Time-efficient screening of lower extremity biomechanics to identify potential injurious movement patterns is crucial within athletic medicine settings. When considering biomechanical risk factors for anterior cruciate ligament injuries, several screening tests have been used to assess dynamic knee valgus. Current methods involving 3-dimensional motion capture systems are considered gold standard for such assessment; however, these methods are time consuming and require expensive materials. This study investigated the use of 2-dimentional kinematic evaluation during a standardized vertical jump athletic assessment to screen for potential lower extremity risk of injury. 50 collegiate athletes, 25 male and 25 female, from various sports participated in the study. The vertical jump was chosen because it is a common performance evaluation test that is regularly performed several times a year, providing consistent opportunities for screening while not creating additional obligations for the student athletes. Results showed that the 2-dimentional evaluation method had strong correlations (P<0.0001) with the gold standard 3-dimensional evaluation, suggesting that an accelerated 2-dimentional screening process can be used as a first step to screen for potential injurious lower extremity movement patterns.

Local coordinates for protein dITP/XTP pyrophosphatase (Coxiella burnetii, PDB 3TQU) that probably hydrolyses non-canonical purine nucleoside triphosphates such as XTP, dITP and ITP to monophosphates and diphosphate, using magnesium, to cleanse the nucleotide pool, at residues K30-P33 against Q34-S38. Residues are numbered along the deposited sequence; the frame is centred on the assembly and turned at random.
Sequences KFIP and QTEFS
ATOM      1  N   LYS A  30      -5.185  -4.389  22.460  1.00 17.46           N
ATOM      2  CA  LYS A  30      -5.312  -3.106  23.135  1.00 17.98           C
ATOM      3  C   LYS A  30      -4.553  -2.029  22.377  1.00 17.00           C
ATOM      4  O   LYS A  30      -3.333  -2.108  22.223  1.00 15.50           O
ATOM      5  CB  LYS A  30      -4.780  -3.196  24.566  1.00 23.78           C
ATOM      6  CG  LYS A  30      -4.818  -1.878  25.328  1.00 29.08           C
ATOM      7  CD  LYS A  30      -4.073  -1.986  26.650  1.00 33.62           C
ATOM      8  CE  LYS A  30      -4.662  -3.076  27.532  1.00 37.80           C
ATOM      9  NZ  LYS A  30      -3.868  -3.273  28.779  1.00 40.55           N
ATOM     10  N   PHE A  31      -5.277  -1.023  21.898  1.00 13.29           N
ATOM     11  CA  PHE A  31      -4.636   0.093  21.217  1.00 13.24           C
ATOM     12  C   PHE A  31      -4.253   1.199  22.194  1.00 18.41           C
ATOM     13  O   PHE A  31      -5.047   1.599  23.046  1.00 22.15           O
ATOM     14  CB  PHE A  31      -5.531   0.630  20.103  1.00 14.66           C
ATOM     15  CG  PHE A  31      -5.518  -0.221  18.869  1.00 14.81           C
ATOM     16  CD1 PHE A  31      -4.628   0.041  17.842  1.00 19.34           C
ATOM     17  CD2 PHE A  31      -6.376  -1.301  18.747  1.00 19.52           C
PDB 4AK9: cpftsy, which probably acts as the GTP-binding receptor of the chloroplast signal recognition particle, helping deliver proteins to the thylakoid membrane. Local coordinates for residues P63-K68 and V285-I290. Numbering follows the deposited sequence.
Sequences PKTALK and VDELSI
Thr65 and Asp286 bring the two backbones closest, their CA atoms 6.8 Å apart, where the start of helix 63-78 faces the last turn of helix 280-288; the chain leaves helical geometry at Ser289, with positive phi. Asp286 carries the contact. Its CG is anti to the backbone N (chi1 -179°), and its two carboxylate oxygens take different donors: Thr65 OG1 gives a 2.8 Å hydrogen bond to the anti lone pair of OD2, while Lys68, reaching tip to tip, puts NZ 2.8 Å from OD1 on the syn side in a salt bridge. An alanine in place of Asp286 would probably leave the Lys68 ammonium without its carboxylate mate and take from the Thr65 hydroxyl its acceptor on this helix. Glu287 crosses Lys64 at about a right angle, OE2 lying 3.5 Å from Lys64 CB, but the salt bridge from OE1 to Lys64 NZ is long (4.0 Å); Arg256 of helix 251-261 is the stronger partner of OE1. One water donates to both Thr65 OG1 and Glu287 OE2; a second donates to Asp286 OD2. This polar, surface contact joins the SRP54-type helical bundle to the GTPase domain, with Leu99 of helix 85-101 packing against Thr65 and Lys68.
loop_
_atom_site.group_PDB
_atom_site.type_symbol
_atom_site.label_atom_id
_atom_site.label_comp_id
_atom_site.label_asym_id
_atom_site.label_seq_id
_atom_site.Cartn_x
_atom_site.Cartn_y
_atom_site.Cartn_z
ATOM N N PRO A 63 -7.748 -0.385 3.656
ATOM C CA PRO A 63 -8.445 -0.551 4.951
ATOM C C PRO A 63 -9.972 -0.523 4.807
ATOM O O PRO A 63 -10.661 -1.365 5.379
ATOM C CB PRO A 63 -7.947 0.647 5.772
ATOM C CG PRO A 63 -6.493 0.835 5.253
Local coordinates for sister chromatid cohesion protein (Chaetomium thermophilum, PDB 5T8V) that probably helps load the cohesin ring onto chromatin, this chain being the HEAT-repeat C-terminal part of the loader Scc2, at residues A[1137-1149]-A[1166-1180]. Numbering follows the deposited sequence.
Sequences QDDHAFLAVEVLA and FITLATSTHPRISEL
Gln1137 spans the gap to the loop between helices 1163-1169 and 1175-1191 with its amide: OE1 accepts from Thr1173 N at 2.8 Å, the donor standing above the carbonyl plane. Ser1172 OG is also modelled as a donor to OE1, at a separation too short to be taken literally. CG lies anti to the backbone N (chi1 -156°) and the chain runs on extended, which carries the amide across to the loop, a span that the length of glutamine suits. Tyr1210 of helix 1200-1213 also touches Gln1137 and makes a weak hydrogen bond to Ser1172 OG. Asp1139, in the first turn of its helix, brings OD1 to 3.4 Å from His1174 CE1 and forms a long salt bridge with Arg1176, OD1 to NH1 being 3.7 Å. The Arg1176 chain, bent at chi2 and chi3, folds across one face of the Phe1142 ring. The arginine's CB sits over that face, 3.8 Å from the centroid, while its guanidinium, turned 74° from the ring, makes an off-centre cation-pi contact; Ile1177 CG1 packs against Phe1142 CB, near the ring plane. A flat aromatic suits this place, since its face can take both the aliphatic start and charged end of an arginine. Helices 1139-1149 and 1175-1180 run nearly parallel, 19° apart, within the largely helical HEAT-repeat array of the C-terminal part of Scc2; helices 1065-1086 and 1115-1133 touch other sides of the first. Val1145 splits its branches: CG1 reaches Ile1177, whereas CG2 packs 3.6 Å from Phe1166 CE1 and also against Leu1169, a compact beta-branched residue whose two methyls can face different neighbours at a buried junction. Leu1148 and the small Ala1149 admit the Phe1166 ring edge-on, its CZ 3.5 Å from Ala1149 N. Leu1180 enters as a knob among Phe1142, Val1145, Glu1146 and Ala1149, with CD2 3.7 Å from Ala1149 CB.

Most patients with anterolateral ankle pain report some history of trauma as the precipitating event. In the majority of cases of anterolateral ankle pain with no history of trauma the cause is proliferative synovitis, especially in the area of the anteroinferior tibiofibular ligament [1,2]. Our case report is about a patient with anterolateral ankle pain and snapping, with no history of trauma, caused by an abnormal peroneal tertius muscle belly. We have found only one similar case reported in the literature . That particular case was treated with arthroscopic resection, which requires specialist arthroscopic skills. In our case we have done an open resection, which can be safely performed by most surgeons.
Introduction:Acupuncture is a practice that has been used to treat multiple medical conditions for thousands of years and is one of the most popular alternative treatments applied in Western medical practice. Acupuncture is a modality that has significant potential for further integration into the treatment of sports medicine conditions.